abstractIsraeli biotech could soon be playing a much greater role in finding health solutions for the world’s poorest peoples.

A new government-funded initiative, modeled after the Canadian Grand Challenges (CGC) and called Grand Challenges Israel (more information here), was launched January 19. Dr. Peter Singer, who heads the $235 million Canadian program and who has been advising the Israeli government on its nascent plans, noted in a recent talk in Israel that some Israeli technologies were already being widely used in the developing world, but said that “the potential for applying them to healthcare was not yet tapped in a systematic way.”

The goal of the CGC program, which is similar to the Grand Challenges in Global Health initiated by the Gates Foundation, is to spur scientists and companies to come up with innovative ideas that can improve healthcare in the developing world. Twice a year, the Canadian government-funded program selects, on a competitive basis, about 100 proposals and provides them with $100,000 in proof-of-concept grants. Other CGC programs provide larger matching grants for more mature technologies.

Some recent grantees include a rapid, highly sensitive single diagnostic assay for active, latent and drug-resistant Tuberculosis, developed at GIOSTAR Research in India; biomarkers for diagnosis of infectious diseases in children suffering from malnutrition from the Kenya Medical Research Institute; a simple yeast-based blood screening assay from the University of Toronto; and the analysis of anti-diabetic compounds in opuntia plant species and camel milk in arid and semi-arid lands of Kenya at the Kenya Agricultural Research Institute.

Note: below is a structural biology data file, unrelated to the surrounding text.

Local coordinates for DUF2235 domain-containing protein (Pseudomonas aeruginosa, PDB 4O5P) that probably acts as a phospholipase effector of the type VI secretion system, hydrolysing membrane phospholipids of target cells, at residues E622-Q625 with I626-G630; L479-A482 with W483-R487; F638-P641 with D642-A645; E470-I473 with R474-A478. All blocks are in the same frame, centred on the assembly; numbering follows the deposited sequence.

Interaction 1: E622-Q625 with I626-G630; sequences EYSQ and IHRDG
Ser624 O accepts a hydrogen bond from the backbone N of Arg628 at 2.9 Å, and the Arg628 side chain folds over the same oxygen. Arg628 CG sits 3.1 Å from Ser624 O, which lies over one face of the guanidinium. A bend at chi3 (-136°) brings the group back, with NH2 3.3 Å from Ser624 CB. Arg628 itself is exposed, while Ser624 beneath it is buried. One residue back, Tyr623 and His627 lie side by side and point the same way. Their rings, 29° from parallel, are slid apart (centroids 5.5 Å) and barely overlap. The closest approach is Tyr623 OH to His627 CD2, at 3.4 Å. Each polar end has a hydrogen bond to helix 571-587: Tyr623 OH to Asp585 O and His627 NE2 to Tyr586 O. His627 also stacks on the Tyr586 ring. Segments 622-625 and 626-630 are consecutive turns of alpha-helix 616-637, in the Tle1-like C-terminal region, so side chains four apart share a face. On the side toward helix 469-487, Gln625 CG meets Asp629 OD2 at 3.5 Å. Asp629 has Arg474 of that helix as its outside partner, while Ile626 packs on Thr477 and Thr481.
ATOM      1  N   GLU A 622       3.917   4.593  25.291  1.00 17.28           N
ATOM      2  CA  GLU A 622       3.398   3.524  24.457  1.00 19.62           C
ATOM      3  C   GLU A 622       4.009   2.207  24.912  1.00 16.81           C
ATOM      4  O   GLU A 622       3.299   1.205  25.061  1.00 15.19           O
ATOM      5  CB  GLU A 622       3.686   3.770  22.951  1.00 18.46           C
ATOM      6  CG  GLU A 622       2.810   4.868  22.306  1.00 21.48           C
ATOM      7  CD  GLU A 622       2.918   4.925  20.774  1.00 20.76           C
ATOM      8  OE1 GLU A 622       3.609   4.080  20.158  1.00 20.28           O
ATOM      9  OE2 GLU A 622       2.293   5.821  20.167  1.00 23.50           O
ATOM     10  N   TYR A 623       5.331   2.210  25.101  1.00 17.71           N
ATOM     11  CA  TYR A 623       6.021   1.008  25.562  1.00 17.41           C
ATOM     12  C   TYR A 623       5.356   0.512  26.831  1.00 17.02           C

The Canadian program spends about $55 million a year to support the innovative programs. Applicants must be either Canadians or residents of developing countries. Grand Challenges Israel, however, will be giving grants of up to 500,000 shekels for proof of concept, with a first deadline of  March 31, 2014.

“Some of the Grand Challenge projects have moved quite quickly from lab to the field,” noted Dr. Singer, citing as an example a high-throughput approach to discover a new dengue vaccine that is already undergoing small field trials in Vietnam and is close to public health use.

Dr. Singer’s talk took place under the auspices of the Pears Innovation for International Development Program at Tel Aviv University and IsraelDev. Dr. Aliza Belman Inbal, who heads the TAU program, noted that there is a “huge potential for applying Israeli know-how to the needs of the developing world.”

Bernard Dichek

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